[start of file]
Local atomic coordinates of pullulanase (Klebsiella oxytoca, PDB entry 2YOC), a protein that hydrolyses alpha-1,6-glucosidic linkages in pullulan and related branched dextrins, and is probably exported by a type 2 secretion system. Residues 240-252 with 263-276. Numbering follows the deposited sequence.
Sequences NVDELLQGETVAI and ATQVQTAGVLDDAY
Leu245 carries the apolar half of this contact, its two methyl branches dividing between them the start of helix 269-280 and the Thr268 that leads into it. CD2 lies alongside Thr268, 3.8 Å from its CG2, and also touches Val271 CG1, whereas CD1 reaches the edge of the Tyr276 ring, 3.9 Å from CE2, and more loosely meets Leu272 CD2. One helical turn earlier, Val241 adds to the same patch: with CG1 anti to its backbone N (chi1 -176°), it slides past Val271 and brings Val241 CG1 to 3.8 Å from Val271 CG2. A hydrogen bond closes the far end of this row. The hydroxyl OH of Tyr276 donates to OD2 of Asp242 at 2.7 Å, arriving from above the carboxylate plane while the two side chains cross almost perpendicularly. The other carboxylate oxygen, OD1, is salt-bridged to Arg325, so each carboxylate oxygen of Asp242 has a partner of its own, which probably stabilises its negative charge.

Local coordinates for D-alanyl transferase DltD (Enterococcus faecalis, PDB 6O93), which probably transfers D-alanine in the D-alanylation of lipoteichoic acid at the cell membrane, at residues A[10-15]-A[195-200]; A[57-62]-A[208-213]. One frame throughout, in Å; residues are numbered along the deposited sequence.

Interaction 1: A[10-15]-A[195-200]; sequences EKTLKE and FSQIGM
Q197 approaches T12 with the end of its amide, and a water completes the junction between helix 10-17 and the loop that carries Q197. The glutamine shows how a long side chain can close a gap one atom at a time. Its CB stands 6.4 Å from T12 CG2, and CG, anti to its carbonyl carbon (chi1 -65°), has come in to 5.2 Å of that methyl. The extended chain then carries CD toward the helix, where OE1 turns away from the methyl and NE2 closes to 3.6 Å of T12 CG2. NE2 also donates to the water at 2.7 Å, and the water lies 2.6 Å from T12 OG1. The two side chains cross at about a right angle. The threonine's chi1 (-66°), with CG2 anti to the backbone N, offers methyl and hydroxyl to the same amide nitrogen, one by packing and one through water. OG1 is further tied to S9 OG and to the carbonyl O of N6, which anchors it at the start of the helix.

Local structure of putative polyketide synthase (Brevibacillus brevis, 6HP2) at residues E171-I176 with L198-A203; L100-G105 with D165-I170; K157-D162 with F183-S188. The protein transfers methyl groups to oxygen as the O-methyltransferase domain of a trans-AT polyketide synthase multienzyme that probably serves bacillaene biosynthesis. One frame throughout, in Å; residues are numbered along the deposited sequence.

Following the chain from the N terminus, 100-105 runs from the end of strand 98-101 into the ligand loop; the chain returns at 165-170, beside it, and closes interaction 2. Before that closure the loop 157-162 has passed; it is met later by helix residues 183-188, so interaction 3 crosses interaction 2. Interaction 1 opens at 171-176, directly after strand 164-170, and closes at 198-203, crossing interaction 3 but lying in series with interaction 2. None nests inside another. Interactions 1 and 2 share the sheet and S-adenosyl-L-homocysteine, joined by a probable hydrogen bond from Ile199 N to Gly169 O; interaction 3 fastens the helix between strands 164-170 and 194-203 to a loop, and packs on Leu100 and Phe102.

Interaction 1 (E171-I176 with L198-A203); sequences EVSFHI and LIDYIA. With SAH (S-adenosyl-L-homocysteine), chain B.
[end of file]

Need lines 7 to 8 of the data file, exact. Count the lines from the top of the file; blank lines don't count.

Local structure of putative polyketide synthase (Brevibacillus brevis, 6HP2) at residues E171-I176 with L198-A203; L100-G105 with D165-I170; K157-D162 with F183-S188. The protein transfers methyl groups to oxygen as the O-methyltransferase domain of a trans-AT polyketide synthase multienzyme that probably serves bacillaene biosynthesis. One frame throughout, in Å; residues are numbered along the deposited sequence.

Following the chain from the N terminus, 100-105 runs from the end of strand 98-101 into the ligand loop; the chain returns at 165-170, beside it, and closes interaction 2. Before that closure the loop 157-162 has passed; it is met later by helix residues 183-188, so interaction 3 crosses interaction 2. Interaction 1 opens at 171-176, directly after strand 164-170, and closes at 198-203, crossing interaction 3 but lying in series with interaction 2. None nests inside another. Interactions 1 and 2 share the sheet and S-adenosyl-L-homocysteine, joined by a probable hydrogen bond from Ile199 N to Gly169 O; interaction 3 fastens the helix between strands 164-170 and 194-203 to a loop, and packs on Leu100 and Phe102.